“When Elizabeth Montgomery accepted the role, Curtis requested that Cramer let him off Cat People, but by this time Paramount had signed Paul Wendkos to direct, and they remained intractable in their choice. Nothing I could say or do would alter their minds. Poor Curtis tried writing letters of protestation to Montgomery, and only succeeded in getting himself barred from the lot. This resulted in a long rift between Curtis and me, which was only repaired years later when we worked together again on The Colbys.”

One of the most sensational aspects of Bast’s screenplay is the suggestion of an incestuous relationship between Borden and her father Andrew. In providing proper motive for the killings. Bast paints Andrew (played impeccably by Fritz Weaver) as a sexually depraved mortician who, while embalming bodies in his basement, enjoys defiling them as well. This idea won approval from the players: “As actors, we were secretly thrilled by this idea of incest and necrophilia,” Weaver says, “and we used it every time we looked at each other. It was in our eyes. We loved the opportunity to explore something so deplorable and fascinating.”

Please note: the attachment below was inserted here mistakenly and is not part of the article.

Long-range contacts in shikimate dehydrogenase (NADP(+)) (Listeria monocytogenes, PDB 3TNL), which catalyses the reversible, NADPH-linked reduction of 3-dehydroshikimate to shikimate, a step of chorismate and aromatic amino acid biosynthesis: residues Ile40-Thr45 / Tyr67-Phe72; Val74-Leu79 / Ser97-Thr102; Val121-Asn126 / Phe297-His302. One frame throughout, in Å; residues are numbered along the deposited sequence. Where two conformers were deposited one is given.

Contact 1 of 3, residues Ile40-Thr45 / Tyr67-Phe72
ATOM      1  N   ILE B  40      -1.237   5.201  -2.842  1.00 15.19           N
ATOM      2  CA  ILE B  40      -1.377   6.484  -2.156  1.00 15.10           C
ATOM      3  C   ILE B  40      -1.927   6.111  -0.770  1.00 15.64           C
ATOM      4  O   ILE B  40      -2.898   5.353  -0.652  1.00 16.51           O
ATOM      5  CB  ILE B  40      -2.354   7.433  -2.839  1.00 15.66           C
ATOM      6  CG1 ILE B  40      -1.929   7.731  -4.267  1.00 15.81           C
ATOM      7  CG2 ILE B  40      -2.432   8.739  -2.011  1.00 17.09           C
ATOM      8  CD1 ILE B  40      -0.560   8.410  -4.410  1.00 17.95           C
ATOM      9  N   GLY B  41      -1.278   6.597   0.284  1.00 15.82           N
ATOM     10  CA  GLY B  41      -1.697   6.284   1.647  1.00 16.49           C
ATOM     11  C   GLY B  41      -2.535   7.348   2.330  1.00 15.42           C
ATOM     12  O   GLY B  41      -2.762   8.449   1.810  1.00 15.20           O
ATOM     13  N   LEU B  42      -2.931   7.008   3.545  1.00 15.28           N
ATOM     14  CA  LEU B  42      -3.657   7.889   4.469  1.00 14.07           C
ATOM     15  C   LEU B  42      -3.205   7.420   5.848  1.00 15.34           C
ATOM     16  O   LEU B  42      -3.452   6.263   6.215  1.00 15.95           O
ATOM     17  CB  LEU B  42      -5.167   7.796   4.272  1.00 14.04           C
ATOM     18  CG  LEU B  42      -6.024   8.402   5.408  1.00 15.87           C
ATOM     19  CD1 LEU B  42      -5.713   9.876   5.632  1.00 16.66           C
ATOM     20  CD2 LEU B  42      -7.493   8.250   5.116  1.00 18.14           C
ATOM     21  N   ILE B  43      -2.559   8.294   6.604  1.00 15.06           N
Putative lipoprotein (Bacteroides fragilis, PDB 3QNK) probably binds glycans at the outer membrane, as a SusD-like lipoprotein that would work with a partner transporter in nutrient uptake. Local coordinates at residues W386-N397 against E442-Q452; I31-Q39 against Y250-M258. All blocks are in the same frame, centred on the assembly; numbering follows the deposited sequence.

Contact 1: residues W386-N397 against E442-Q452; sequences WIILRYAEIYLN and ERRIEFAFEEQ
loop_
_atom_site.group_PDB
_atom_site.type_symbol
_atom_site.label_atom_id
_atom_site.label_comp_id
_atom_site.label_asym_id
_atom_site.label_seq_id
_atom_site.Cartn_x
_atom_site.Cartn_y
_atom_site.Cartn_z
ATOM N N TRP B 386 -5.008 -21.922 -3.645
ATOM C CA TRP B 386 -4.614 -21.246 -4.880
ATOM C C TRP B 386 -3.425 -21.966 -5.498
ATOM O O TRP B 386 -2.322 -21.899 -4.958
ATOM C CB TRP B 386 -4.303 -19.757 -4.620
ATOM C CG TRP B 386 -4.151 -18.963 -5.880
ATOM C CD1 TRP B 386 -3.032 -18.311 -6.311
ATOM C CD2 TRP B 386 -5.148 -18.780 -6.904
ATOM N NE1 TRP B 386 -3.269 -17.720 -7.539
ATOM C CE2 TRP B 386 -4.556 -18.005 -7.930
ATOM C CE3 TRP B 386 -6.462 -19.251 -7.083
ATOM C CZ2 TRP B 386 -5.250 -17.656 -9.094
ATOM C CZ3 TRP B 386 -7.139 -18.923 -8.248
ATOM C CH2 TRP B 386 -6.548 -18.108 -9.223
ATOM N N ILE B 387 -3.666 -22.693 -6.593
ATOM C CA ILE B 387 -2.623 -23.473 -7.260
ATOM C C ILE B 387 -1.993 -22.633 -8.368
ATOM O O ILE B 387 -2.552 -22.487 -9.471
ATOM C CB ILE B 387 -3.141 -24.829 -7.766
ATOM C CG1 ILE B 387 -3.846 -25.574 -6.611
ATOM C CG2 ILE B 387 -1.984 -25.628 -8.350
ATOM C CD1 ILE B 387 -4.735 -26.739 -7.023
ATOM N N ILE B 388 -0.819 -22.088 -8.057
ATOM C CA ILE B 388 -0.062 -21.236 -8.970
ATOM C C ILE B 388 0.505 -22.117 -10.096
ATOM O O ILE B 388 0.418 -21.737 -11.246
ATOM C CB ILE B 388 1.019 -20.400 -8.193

In the first of two key flashback sequences exploring their morbid bond, 13-year-old Lizzie (played by Tracie Savage) presents her father with a birthday cake. She slides a ring off her finger, places it on his and leans down to kiss him — on the lips! — which then cuts to the adult Lizzie kissing her father’s corpse!

“As a child actress, there was nothing uncomfortable in that scene,” Savage says. “It was fairly straight forward. I’m not even sure I knew at the time that this was meant to show that their relationship was incestuous. The director never talked about that.”